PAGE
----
The large variation in prevalence estimates justifies several conclusions. Firstly, it indicates that the vestibular system is multidimensional and that the outcome varies, dependent on what aspect of the system is targeted in a study. “Nonetheless, by now it is clear that some age-related level of decline will be measured regardless of the specific setup of a study”, Agrawal (on the picture below) comments. Her second point regards the present lack of standardization: “Nobody uses the same test, which makes it very hard to compare and aggregate data. You cannot just add up data from various tests, as they all measure something different. It is about time to change that and to come to a standard in vestibular system testing; this work is ongoing.”
Agrawal strives for such a standardized test procedure within the framework of the Bárány Society, the International Society for Neuro-Otology, of which she is a member. “There is awareness that standardization is required with regard to the future research agenda. What are the right diagnostic tests to use, given the fact that the vestibular system is closely interrelated with several organs and systems? How can we measure the condition of the vestibular system, isolated from those other systems? Wider collaboration in diagnostic testing and statistical methodology will bring us much further in understanding this problem.”
Apart from collaboration between neuro-otology specialists from all over the world, also local collaboration between various specialists, all from their own particular perspective, can be very beneficial. “It is a multifactorial system for which an integrated approach is needed. Here at Johns Hopkins, we already have set up multidisciplinary collaboration between the various relevant specialists such as neurologists, geriatrics, psychotherapists, otolaryngologists, physiotherapists and occupational therapists. We videotape the patient and evaluate the results in a multidisciplinary team. This proves very helpful to the patient.”
Intervention and prevention
As the widespread prevalence of vestibular loss only now begins to become clear and it since only recently has begun to be characterized, intervention options are still only limited. Agrawal: “The specific cases of Meniere’s, BPPV and vestibular neuritis should be diagnosed and treated. We know that in cases of vestibular migraine a migraine diet can help. But potential interventions for vestibular loss that occurs with age largely consist of vestibular therapy at this time. We are still learning and developing other potential treatments. The first step in this direction is to accurately characterize the deficit and the associated impacts, while taking other deficits into account.”
Whereas treatment is still hardly entering a pioneering phase, knowledge on prevention is already available. Agrawal: “As vestibular loss is clearly general health related, there are probably dietary factors. Apart from that, exercise is probably beneficial. An article based on a randomized controlled trial was published in the New England Journal of Medicine went into the positive preventive results of tai-chi. Participants practicing tai-chi show a significantly lower fall risk.”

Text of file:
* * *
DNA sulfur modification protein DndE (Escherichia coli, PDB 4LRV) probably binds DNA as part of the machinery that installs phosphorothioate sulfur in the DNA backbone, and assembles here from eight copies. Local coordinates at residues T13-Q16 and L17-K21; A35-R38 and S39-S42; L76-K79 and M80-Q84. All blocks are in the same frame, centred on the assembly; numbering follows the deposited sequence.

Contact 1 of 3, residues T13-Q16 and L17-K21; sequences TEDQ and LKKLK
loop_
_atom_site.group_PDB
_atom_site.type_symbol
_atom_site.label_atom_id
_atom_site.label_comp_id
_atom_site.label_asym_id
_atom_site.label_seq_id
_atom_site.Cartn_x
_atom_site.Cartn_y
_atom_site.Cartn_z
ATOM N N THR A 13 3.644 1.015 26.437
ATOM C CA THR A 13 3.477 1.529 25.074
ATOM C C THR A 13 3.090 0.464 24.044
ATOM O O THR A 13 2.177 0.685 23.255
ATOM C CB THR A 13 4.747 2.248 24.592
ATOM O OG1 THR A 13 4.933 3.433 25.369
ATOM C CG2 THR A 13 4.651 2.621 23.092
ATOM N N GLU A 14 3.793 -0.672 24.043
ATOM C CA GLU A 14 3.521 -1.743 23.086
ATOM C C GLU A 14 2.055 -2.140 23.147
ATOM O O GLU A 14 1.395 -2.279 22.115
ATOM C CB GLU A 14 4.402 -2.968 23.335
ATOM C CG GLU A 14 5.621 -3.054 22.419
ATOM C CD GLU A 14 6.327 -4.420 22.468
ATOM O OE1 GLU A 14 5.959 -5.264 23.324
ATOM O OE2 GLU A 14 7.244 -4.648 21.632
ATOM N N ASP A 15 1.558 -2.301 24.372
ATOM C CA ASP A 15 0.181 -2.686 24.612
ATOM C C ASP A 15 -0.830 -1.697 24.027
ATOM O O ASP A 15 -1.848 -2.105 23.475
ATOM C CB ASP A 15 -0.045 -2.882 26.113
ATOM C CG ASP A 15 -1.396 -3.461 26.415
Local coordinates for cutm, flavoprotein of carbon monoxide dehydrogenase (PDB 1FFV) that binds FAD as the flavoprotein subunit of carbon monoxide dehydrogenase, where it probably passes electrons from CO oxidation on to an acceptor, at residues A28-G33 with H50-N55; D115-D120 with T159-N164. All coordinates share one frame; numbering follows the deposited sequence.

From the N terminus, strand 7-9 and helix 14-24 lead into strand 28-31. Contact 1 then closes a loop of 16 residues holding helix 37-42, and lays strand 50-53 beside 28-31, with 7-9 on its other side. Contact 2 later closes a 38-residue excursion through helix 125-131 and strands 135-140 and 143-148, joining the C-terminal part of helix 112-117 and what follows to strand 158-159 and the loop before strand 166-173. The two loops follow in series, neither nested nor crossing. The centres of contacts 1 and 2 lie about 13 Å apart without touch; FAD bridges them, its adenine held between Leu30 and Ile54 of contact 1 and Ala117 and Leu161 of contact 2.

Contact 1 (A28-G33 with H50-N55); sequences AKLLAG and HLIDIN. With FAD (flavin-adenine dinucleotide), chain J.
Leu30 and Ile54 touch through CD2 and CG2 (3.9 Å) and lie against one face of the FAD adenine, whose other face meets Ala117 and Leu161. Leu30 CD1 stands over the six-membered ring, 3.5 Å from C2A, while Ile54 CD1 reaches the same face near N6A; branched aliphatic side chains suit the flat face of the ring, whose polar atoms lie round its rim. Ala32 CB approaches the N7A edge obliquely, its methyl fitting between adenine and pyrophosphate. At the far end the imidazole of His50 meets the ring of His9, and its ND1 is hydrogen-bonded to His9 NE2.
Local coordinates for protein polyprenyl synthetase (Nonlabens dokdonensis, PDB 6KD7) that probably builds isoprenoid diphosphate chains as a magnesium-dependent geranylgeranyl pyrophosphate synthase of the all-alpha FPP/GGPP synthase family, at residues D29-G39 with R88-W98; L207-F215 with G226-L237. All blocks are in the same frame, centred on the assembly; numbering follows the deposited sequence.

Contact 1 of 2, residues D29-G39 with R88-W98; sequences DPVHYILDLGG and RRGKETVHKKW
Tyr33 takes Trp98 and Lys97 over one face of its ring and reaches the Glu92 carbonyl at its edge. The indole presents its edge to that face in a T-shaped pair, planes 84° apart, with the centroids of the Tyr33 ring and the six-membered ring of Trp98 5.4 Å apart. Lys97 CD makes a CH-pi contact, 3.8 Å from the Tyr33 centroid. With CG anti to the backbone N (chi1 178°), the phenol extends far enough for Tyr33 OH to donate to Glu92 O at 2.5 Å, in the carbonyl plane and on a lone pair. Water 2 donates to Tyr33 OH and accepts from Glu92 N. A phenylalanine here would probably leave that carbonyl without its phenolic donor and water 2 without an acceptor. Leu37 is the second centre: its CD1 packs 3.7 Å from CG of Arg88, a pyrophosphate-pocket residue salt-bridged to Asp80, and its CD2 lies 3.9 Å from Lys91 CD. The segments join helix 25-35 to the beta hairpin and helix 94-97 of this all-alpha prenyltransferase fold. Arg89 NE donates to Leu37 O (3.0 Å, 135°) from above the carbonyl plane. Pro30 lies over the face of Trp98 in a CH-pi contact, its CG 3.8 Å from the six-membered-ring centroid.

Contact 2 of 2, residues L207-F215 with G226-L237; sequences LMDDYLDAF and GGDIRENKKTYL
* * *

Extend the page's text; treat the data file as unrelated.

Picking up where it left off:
Agrawal is very happy with the fact that the Academic Research Conference chose vestibular loss as the central theme of this year's edition. “What we need is public awareness for this problem. The publicity generated by the ARC and Audiology NOW! Is certainly helpful in that respect. There is also an urgent need for collaboration, both within the specialization of neuro-otology and on a multidisciplinary level within the same clinic. In this nascent field there isn't a whole lot of guidance yet, but we are now coming at a point where guidance is needed to be able to push ahead. I certainly hope the podium for this subject in San Antonio will contribute to that.
Yuri Agrawal and the Academic Research Conference
Yuri Agrawal presented a keynote lecture entitled 'Epidemiology of Age-Related Vestibular Loss' during the Academy Research Conference (ARC) on Vestibular Assessment & Rehabilitation on March 25, 2015 preceding Audiology NOW! 2015 in San Antonio, Texas. Yuri Agrawal is Assistant Professor in the Department of Otolaryngology at Johns Hopkins University School of Medicine in Baltimore, Maryland, USA. Her clinical practice is dedicated to the medical and surgical treatment of otologic and neurotologic conditions. Her research is focused on the inner ear balance system, the vestibular system. She focuses on how the function of the vestibular system changes with aging. She is particularly interested in how age-related changes in vestibular function influence mobility, disability and fall risk in older people.
Photos: Wikipedia Commons / Y.A.